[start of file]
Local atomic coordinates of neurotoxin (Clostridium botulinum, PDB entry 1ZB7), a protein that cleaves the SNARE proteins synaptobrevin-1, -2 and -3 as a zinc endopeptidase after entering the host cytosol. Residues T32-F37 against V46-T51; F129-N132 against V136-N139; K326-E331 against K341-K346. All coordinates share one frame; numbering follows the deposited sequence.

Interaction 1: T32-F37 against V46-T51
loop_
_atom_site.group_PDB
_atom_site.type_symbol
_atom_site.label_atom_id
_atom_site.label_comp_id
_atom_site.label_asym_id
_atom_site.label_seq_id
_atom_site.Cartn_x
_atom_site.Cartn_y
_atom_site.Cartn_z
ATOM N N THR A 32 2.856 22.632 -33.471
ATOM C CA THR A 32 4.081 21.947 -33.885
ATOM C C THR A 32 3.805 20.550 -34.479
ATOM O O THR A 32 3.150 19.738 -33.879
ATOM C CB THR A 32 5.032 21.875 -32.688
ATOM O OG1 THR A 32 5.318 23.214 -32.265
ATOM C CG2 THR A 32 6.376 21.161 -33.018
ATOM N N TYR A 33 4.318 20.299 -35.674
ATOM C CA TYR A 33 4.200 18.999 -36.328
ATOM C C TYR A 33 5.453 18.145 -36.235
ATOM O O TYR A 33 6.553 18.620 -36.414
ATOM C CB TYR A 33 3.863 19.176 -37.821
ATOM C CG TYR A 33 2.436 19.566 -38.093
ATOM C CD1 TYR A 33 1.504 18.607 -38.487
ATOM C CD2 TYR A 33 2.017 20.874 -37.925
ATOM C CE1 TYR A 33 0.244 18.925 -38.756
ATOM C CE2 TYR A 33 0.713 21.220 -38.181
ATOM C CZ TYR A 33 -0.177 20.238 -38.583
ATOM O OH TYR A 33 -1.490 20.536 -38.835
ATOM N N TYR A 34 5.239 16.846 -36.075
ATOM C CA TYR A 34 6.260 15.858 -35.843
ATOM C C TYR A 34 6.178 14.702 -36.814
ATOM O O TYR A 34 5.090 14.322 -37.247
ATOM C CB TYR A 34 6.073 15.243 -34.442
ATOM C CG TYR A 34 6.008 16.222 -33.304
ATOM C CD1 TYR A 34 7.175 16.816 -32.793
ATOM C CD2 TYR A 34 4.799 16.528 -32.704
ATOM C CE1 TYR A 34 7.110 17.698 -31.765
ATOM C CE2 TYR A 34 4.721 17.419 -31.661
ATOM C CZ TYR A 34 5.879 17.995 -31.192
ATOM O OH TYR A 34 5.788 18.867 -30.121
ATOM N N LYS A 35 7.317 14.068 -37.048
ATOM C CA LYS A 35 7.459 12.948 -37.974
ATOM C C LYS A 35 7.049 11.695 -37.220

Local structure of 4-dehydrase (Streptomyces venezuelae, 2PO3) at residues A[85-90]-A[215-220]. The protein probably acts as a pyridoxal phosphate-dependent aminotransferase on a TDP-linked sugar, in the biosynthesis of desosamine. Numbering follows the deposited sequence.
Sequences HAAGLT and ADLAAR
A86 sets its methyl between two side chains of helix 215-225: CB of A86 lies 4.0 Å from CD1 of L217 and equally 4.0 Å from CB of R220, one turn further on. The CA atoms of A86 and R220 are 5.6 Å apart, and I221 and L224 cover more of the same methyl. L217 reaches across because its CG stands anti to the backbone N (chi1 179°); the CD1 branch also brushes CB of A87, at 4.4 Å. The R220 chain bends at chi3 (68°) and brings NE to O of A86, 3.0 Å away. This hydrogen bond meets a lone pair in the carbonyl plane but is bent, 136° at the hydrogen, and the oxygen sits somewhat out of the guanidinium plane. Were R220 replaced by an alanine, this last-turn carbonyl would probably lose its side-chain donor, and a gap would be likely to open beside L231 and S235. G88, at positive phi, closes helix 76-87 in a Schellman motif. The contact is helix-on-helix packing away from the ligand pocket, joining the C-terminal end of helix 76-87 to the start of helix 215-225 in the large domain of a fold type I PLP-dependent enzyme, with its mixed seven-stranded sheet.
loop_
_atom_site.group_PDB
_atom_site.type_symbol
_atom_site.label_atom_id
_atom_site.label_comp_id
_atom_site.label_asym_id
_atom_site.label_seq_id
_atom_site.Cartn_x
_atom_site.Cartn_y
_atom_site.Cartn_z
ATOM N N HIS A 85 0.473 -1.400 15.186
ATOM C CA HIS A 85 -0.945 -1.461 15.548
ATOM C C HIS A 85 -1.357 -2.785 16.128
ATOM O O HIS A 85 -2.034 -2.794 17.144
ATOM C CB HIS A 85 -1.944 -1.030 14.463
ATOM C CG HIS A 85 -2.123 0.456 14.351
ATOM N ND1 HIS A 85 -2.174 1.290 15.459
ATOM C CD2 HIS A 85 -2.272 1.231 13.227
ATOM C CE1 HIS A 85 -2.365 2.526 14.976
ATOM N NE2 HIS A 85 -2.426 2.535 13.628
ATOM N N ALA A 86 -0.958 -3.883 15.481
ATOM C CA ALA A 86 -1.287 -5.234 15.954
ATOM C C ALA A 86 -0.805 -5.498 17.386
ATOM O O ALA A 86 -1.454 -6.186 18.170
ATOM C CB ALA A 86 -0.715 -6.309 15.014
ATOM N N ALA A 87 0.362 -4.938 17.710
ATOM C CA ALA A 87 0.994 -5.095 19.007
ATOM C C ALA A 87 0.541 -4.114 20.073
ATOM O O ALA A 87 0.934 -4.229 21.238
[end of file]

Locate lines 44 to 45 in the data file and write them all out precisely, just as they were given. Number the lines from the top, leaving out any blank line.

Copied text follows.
ATOM N N LYS A 35 7.317 14.068 -37.048
ATOM C CA LYS A 35 7.459 12.948 -37.974